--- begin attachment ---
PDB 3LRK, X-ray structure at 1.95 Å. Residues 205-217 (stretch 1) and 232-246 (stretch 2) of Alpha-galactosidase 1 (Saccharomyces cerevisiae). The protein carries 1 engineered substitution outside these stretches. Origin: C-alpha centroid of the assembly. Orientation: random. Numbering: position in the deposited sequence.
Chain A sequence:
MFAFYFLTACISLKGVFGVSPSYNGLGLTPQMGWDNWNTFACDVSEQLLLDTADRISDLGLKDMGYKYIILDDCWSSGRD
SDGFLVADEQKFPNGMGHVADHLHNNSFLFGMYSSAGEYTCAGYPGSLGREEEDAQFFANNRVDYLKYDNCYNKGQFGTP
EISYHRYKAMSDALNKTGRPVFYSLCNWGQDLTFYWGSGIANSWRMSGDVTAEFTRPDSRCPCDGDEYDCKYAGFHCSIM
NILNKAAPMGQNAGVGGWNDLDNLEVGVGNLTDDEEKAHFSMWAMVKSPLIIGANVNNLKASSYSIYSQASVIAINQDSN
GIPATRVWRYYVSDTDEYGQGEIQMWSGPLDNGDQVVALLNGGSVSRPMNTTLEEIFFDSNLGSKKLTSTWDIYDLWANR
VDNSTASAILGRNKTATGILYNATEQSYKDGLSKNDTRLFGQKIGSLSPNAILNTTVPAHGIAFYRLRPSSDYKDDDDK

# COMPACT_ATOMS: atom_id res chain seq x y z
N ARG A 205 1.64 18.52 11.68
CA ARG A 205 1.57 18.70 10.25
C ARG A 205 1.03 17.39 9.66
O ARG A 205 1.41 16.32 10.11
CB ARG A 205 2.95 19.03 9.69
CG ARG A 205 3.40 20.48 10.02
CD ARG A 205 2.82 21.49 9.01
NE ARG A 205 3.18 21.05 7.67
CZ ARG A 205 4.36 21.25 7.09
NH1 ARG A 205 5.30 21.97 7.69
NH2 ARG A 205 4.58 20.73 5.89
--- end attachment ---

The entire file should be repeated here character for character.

PDB 3LRK, X-ray structure at 1.95 Å. Residues 205-217 (stretch 1) and 232-246 (stretch 2) of Alpha-galactosidase 1 (Saccharomyces cerevisiae). The protein carries 1 engineered substitution outside these stretches. Origin: C-alpha centroid of the assembly. Orientation: random. Numbering: position in the deposited sequence.
Chain A sequence:
MFAFYFLTACISLKGVFGVSPSYNGLGLTPQMGWDNWNTFACDVSEQLLLDTADRISDLGLKDMGYKYIILDDCWSSGRD
SDGFLVADEQKFPNGMGHVADHLHNNSFLFGMYSSAGEYTCAGYPGSLGREEEDAQFFANNRVDYLKYDNCYNKGQFGTP
EISYHRYKAMSDALNKTGRPVFYSLCNWGQDLTFYWGSGIANSWRMSGDVTAEFTRPDSRCPCDGDEYDCKYAGFHCSIM
NILNKAAPMGQNAGVGGWNDLDNLEVGVGNLTDDEEKAHFSMWAMVKSPLIIGANVNNLKASSYSIYSQASVIAINQDSN
GIPATRVWRYYVSDTDEYGQGEIQMWSGPLDNGDQVVALLNGGSVSRPMNTTLEEIFFDSNLGSKKLTSTWDIYDLWANR
VDNSTASAILGRNKTATGILYNATEQSYKDGLSKNDTRLFGQKIGSLSPNAILNTTVPAHGIAFYRLRPSSDYKDDDDK

# COMPACT_ATOMS: atom_id res chain seq x y z
N ARG A 205 1.64 18.52 11.68
CA ARG A 205 1.57 18.70 10.25
C ARG A 205 1.03 17.39 9.66
O ARG A 205 1.41 16.32 10.11
CB ARG A 205 2.95 19.03 9.69
CG ARG A 205 3.40 20.48 10.02
CD ARG A 205 2.82 21.49 9.01
NE ARG A 205 3.18 21.05 7.67
CZ ARG A 205 4.36 21.25 7.09
NH1 ARG A 205 5.30 21.97 7.69
NH2 ARG A 205 4.58 20.73 5.89